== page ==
M Zaliova, O Zimmermannova, P Dörge, C Eckert, A Möricke, M Zimmermann, J Stuchly, A Teigler-Schlegel, B Meissner, R Koehler, C R Bartram, L Karawajew, P Rhein, J Zuna, M Schrappe, G Cario and M Stanulla. Leukemia (2014) 28, 182–185; doi:10.1038/leu.2013.282; published online 18 October 2013. IF: 10.16
Childhood acute lymphoblastic leukemia (ALL) demonstrates clinical and biological heterogeneity, which is largely sustained by a diverse genetic background. Today, the majority of children with ALL treated on modern treatment protocols can expect to achieve long-term cure, but still a significant proportion of patients suffer therapy-related toxicity and disease relapse. Thus, identification of new prognostic markers to improve initial risk assessment for subsequent treatment tailoring remains an important goal in ALL research.
Recent genomic profiling studies of childhood ALL identified several new recurrent structural genetic aberrations including monoallelic intragenic deletions of ERG (ERGdel)—a gene coding for an ETS family member transcription factor with important functions in hematopoiesis—in approximately 7% of childhood B-cell precursor (BCP) ALL. ERGdel was later associated with a specific gene expression profile including aberrant expression of CD2 and suggested to characterize a novel ALL subgroup with specific biology and clinical behavior. Of importance, in previous studies on high-risk BCP ALL, ERGdel-positive cases could be classified into a gene expression cluster with significantly better treatment outcome. The above findings suggest that ERGdel may be a clinically useful marker to further refine risk-adapted treatment stratification in childhood ALL.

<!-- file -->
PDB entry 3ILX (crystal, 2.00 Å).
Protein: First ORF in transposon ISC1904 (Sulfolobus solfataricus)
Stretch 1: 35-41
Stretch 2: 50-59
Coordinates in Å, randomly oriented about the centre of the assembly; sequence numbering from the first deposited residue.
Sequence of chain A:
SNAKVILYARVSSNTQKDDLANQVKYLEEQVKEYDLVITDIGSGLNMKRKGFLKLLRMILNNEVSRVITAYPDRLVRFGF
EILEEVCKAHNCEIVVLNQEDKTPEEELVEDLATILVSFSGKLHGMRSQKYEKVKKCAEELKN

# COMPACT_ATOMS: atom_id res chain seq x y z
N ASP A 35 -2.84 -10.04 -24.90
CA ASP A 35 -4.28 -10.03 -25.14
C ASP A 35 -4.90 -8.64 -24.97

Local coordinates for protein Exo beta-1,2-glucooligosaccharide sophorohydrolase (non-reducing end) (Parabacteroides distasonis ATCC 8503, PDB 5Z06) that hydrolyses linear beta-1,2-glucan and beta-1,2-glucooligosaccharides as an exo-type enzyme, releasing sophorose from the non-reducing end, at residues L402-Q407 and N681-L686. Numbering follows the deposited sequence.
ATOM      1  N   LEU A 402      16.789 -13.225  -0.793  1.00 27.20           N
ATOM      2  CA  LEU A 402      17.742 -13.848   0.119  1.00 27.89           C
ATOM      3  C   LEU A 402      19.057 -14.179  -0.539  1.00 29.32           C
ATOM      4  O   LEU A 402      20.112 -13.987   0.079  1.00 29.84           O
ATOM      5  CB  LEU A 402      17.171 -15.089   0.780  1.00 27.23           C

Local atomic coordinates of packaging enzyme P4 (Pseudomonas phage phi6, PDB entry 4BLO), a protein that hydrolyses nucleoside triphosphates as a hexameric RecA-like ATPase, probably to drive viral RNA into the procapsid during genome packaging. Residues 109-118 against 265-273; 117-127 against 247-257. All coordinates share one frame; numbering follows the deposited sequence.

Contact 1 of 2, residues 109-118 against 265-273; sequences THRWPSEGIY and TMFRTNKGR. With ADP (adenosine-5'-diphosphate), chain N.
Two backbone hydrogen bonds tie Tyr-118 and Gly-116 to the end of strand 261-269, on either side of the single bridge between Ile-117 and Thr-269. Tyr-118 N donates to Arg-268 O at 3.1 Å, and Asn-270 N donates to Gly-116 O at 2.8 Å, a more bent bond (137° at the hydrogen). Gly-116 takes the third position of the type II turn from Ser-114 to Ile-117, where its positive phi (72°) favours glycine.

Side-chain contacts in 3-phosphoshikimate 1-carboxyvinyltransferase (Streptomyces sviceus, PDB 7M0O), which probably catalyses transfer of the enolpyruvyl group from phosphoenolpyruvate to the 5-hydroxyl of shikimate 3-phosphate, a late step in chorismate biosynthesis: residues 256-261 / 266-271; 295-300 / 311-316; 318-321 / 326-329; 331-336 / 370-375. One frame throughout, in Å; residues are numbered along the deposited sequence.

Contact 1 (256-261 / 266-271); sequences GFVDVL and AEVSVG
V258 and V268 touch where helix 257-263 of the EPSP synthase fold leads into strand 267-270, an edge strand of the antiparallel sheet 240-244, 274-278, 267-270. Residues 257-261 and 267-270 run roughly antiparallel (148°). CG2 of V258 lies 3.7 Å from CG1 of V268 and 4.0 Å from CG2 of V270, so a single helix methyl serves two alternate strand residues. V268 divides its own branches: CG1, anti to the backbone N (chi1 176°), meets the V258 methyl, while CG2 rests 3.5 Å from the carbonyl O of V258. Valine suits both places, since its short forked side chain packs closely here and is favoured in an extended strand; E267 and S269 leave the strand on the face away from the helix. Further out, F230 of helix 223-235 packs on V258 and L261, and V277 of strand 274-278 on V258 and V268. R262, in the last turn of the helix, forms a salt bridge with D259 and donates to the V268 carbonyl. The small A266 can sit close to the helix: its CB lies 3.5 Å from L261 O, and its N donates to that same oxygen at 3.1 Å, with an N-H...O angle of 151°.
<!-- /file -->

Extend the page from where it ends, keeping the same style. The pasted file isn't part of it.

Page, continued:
In the present study, we analyzed the presence of ERGdel in a large cohort of children with ALL treated according to the Austrian-German-Swiss ALL-BFM-2000 protocol.
Overall, our present observations support a positive impact of ERGdel on treatment susceptibility in ALL-BFM 2000. However, although hampered by small numbers, our results at the same time suggest that ERGdel may only act as a valuable surrogate marker for a prognostically favorable biological ALL subgroup yet to be evaluated more precisely in the context of BFM treatment and promote further studies to better understand the underlying pathomechanisms.